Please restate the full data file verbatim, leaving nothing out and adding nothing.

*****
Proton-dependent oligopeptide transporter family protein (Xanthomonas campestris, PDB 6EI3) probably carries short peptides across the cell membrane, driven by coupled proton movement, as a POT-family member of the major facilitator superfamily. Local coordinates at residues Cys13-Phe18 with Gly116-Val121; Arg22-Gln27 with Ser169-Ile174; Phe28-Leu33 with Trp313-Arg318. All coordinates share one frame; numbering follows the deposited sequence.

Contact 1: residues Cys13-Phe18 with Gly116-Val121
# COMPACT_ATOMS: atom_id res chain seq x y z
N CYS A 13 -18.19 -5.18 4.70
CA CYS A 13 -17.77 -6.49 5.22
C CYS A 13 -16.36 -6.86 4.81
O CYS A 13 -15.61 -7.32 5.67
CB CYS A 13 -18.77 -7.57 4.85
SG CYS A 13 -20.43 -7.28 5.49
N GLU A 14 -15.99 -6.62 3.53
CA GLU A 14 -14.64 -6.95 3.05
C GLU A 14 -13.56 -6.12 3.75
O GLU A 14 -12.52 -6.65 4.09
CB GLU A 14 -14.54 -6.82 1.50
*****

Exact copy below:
Proton-dependent oligopeptide transporter family protein (Xanthomonas campestris, PDB 6EI3) probably carries short peptides across the cell membrane, driven by coupled proton movement, as a POT-family member of the major facilitator superfamily. Local coordinates at residues Cys13-Phe18 with Gly116-Val121; Arg22-Gln27 with Ser169-Ile174; Phe28-Leu33 with Trp313-Arg318. All coordinates share one frame; numbering follows the deposited sequence.

Contact 1: residues Cys13-Phe18 with Gly116-Val121
# COMPACT_ATOMS: atom_id res chain seq x y z
N CYS A 13 -18.19 -5.18 4.70
CA CYS A 13 -17.77 -6.49 5.22
C CYS A 13 -16.36 -6.86 4.81
O CYS A 13 -15.61 -7.32 5.67
CB CYS A 13 -18.77 -7.57 4.85
SG CYS A 13 -20.43 -7.28 5.49
N GLU A 14 -15.99 -6.62 3.53
CA GLU A 14 -14.64 -6.95 3.05
C GLU A 14 -13.56 -6.12 3.75
O GLU A 14 -12.52 -6.65 4.09
CB GLU A 14 -14.54 -6.82 1.50